12 Dec 2014
Towards safe and convenient routes for cyclists in London. © Thinkstock

Mayor Boris Johnson confirms first 'Quietways' to open to cyclists early next year

Four leading transport, engineering and road safety organisations will be part of the team led by UK walking and cycling charity Sustrans to help deliver the first of Transport for London's 'Quietways', giving cyclists a direct, pleasant, back-street alternative to busy main roads.
Innovators in Dutch cycle design, Royal HaskoningDHV; specialists in urban design and cycle design best practice in the UK, Phil Jones Associates; leaders in inclusive cycling, Wheels for Wellbeing; and road safety and cycle design experts, Local Transport Projects; all leaders in their fields; will drive up quality and innovation in designs and methods to deliver the Quietways project efficiently, cost-effectively and with the community at its heart.


Sustrans has been awarded a three year contract by Transport for London (TfL) to help deliver the £120 million (€151 million) network, in partnership with the local boroughs and other partners whose roads they will use. Every London borough will be served by the Quietways.

Construction is about to start on the first two routes, which will run from central London to Greenwich and Hackney and open in May next year, with a later extension to Walthamstow. Five more routes are at the design stage and around two dozen more will be delivered or in progress by 2016.

Make cycling more accessible

The Mayor, Boris Johnson, said: "If you would love to hop on a bike but feel intimidated by busier roads, these Quietway routes will be perfect, connecting parks, backstreets and waterways to create secret passages through London. They will get you where you need to go on a route you might not have known existed until we showed you. They will make cycling much more accessible for ordinary people, in their ordinary clothes, revealing some of London’s hidden gems along the way."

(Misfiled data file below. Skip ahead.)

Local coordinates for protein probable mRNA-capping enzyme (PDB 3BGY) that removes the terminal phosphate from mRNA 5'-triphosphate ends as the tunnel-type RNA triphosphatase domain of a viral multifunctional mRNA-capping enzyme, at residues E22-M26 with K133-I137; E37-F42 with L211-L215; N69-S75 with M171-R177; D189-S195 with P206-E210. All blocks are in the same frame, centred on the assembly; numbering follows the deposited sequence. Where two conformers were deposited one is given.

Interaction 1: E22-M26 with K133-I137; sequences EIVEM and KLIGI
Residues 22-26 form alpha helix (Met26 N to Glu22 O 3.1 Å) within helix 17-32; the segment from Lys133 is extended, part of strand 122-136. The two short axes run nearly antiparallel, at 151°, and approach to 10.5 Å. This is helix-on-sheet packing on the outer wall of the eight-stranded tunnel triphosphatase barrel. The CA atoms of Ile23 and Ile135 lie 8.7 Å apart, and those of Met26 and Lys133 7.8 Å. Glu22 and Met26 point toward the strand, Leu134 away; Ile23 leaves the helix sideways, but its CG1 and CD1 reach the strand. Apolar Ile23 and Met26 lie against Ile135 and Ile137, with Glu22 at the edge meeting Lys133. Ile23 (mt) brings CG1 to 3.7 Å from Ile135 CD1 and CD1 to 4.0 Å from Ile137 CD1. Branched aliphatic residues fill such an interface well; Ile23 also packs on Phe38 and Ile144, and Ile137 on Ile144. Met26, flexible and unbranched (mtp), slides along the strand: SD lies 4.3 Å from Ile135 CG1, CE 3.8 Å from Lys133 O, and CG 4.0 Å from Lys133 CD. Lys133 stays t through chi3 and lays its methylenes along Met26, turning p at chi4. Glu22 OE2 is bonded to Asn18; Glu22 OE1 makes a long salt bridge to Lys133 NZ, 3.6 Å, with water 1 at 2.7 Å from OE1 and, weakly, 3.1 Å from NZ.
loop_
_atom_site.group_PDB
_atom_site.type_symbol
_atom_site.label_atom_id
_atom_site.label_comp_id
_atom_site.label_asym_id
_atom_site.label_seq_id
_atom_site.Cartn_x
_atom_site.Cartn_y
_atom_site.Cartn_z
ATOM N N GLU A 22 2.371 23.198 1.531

Metropolitan issues

Sustrans London Director, German Dector-Vega, said: "Sustrans is delighted to be named as the winner of the Quietways contract and will start work immediately to deliver the best possible cycle routes for Londoners. We're pleased to be working with our partners to help London find solutions for population growth, remain economically vibrant and become an increasingly pleasant and healthy place to live. The Quietways programme is just one part of a much larger cycling transformation happening in the capital, and these safe and convenient routes are an important step in the right direction."

Paul Hanafin, Royal HaskoningDHV's UK Infrastructure Director said: "Royal HaskoningDHV's team of cycle experts from the UK and the Netherlands are delighted to be supporting Sustrans in the delivery of the London Quietways contract.  We look forward to working with Sustrans and our partners to make a positive impact on cycling within the city."

Unlike the old London Cycle Network, Quietways will be direct and clearly signed, mostly on the road itself, making it difficult for cyclists to lose their way. Because they are on lower-traffic roads, they will be largely unsegregated. The main interventions on the vast majority of the network will be waymarking, surfacing improvements where necessary, removing barriers such as chicanes and improving the flow of the route. However, where directness demands the Quietway briefly join a main road, full segregation and direct crossing points will be provided, wherever possible, on that stretch.

The first seven Quietway routes will be:
  • Waterloo to Greenwich (delivery May 2015)
  • Bloomsbury to Walthamstow (delivery May 2015)
  • Regents Park/Marylebone to Gladstone Park in Dollis Hill
  • Waterloo to Crystal Palace
  • Aldgate to Hainault
  • Waterloo to Wimbledon
  • Clapham Common to Croydon.